APEX — South Carolina Gov. Nikki Haley had a simple message Monday for undecided North Carolina women: Jobs and the economy should trump social issues when it comes to deciding the next president.
“Put all the commercials aside, back and forth – whether they are Obama commercials or Romney commercials – that’s politics,” Haley told about 150 people at the Halle Cultural Arts Center in Apex. “They are distractions.
“We are smarter than that. Women balance and we balance budgets. We keep our priorities in line. For them to say there is a war on women. I am still looking for it. I haven’t found it yet.”
Haley, campaigning for Republican Mitt Romney, was the latest surrogate in the battle for one of the key demographics of the presidential campaign: suburban women.
It is a group where Romney needs to do better. Suburban women disproportionally make up the sliver of undecided voters in this closely divided state.
That is one reason why in the past week first lady Michelle Obama campaigned in Durham and Greenville, and Rep. Debbie Wasserman-Schultz, the chairwoman of the Democratic National Committee, stumped in Raleigh and Winston-Salem..
Women have also been the focus of TV ads and mailings.
Of the undecided voters in North Carolina, about 55 percent are women, said Tom Jensen, director of Public Policy Polling, a Democratic leaning firm in Raleigh. Those undecided women tend to be suburbanites concentrated in the Raleigh and Charlotte markets, he said.
“What we found about them is they just don’t like Obama or Romney,” Jensen said. “To some extent they are making a lesser of two evils calculation.”
There is also a gender gap in the race in North Carolina, with Obama ahead by 13 points among women, and Romney up by 14 points among men – an even larger-than-normal gender partisan gap, Jensen said.
Part of the gender gap among women may be because of social issues.
At a Women for Romney event Monday morning, Haley urged women to focus on the bread and butter issues.
“What I am seeing is women are paying attention to everything,” Haley said. “We look at jobs. We look at the economy. We look at health care. Do we look at contraception? Yes, we look at contraception. But I have friends who are pro life who are in the Democratic Party. And I have friends who are pro choice who are in the Republican Party. That is not what makes us decide who is going to be president.”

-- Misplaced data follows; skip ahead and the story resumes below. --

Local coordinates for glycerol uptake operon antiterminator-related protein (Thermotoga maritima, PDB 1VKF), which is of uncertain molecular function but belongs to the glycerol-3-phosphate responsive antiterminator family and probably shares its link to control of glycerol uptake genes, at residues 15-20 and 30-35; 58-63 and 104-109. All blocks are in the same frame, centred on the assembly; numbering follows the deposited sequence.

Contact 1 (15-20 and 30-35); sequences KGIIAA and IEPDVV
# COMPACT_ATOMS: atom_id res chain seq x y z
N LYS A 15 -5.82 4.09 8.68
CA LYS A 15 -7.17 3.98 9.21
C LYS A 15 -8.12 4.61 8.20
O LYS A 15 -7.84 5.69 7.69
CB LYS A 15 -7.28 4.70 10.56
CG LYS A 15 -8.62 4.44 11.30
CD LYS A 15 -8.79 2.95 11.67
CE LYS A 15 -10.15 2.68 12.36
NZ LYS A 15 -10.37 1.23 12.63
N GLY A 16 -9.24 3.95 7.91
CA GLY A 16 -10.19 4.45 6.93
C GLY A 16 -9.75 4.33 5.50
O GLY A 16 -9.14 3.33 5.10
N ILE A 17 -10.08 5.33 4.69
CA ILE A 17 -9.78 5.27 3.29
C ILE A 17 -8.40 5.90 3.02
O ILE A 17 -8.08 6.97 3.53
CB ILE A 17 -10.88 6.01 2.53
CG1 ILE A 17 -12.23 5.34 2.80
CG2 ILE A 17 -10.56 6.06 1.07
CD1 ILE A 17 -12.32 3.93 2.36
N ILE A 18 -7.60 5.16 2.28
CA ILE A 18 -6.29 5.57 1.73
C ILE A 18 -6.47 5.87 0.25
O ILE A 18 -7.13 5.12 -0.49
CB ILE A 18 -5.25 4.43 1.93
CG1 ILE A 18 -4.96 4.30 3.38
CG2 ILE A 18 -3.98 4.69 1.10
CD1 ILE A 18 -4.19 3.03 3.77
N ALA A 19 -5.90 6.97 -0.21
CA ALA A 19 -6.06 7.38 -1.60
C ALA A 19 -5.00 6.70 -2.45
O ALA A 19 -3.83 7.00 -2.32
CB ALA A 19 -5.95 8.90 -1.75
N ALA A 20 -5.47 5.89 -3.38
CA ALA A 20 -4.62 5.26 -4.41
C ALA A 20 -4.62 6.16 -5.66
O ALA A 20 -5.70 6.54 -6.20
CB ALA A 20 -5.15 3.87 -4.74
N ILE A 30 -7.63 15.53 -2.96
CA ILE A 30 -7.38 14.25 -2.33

Haley, who was introduced by 2nd District Rep. Renee Ellmers, asked each person to find five people who supported Obama in 2008 and get them to support Romney.
In recent days, the Romney campaign released a “Dear Daughter,” TV ad featuring a mother and her baby. “Obama’s policies are making it harder on women,” says the announcer in the ad.
Later this week, the Romney campaign is expected to bring to Charlotte a group of women who worked in the Romney administration when he was governor of Massachusetts to talk about his support for women.
Other pro Romney groups have also targeted women. One North Carolina mailing, paid for by Americans for Tax Reform, features a 40-ish woman.
“President Obama took office in a tough economy,” the mailing said. “Unfortunately, his policies haven’t fixed the economy.”
Democrats have also been aggressively courting women voters. The two largest Women for Obama chapters in the nation are in Greensboro and in Fayetteville. The Obama campaign has had a string of surrogates in the state, from actress Ashley Judd, to deputy campaign managers Stephanie Cutter and Juliana Smoot, meeting with women, talking about such issues as education, health care, preventative care and equal pay.
Speaking to about 150 women at the Contemporary Arts Museum in Raleigh Friday night, Wasserman-Schultz said the clear choice for women was Obama.
“For women here in North Carolina and across the country, we know this election means something even greater,” she said. “For it’s a choice between a candidate who’s on the right side of our issues – and one who’s not.”
During a campaign stop in Durham last week, Michelle Obama said “when it comes to standing up for our rights and our opportunities, we know that my husband will always have our backs.”
She noted that the first bill her husband signed was the Lilly Ledbetter Fair Pay Act that extended the statute of limitations on when suits can be filed for equal pay.
“And that is also why he will always, always fight to ensure that women can make our own decisions about our bodies and our health care,” she said.